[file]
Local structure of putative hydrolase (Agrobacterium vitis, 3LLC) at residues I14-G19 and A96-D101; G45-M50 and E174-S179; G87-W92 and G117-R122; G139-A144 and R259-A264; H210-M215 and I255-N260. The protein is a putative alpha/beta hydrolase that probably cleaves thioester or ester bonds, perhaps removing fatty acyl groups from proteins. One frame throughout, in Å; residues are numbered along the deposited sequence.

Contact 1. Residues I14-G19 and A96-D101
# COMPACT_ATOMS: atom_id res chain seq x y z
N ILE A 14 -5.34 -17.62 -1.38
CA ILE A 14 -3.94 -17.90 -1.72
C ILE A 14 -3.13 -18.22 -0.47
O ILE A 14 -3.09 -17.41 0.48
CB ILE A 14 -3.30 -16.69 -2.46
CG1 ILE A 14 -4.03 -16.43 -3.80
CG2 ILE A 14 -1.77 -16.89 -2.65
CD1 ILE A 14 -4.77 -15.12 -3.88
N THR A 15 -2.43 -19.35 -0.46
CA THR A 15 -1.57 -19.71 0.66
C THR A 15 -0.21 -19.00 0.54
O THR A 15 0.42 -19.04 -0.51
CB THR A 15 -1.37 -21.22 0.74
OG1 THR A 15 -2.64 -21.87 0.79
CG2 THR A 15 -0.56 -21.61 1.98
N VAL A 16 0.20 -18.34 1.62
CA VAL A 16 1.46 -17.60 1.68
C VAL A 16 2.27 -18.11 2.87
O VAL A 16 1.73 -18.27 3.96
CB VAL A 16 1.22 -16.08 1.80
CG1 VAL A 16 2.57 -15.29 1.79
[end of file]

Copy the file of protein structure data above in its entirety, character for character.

Local structure of putative hydrolase (Agrobacterium vitis, 3LLC) at residues I14-G19 and A96-D101; G45-M50 and E174-S179; G87-W92 and G117-R122; G139-A144 and R259-A264; H210-M215 and I255-N260. The protein is a putative alpha/beta hydrolase that probably cleaves thioester or ester bonds, perhaps removing fatty acyl groups from proteins. One frame throughout, in Å; residues are numbered along the deposited sequence.

Contact 1. Residues I14-G19 and A96-D101
# COMPACT_ATOMS: atom_id res chain seq x y z
N ILE A 14 -5.34 -17.62 -1.38
CA ILE A 14 -3.94 -17.90 -1.72
C ILE A 14 -3.13 -18.22 -0.47
O ILE A 14 -3.09 -17.41 0.48
CB ILE A 14 -3.30 -16.69 -2.46
CG1 ILE A 14 -4.03 -16.43 -3.80
CG2 ILE A 14 -1.77 -16.89 -2.65
CD1 ILE A 14 -4.77 -15.12 -3.88
N THR A 15 -2.43 -19.35 -0.46
CA THR A 15 -1.57 -19.71 0.66
C THR A 15 -0.21 -19.00 0.54
O THR A 15 0.42 -19.04 -0.51
CB THR A 15 -1.37 -21.22 0.74
OG1 THR A 15 -2.64 -21.87 0.79
CG2 THR A 15 -0.56 -21.61 1.98
N VAL A 16 0.20 -18.34 1.62
CA VAL A 16 1.46 -17.60 1.68
C VAL A 16 2.27 -18.11 2.87
O VAL A 16 1.73 -18.27 3.96
CB VAL A 16 1.22 -16.08 1.80
CG1 VAL A 16 2.57 -15.29 1.79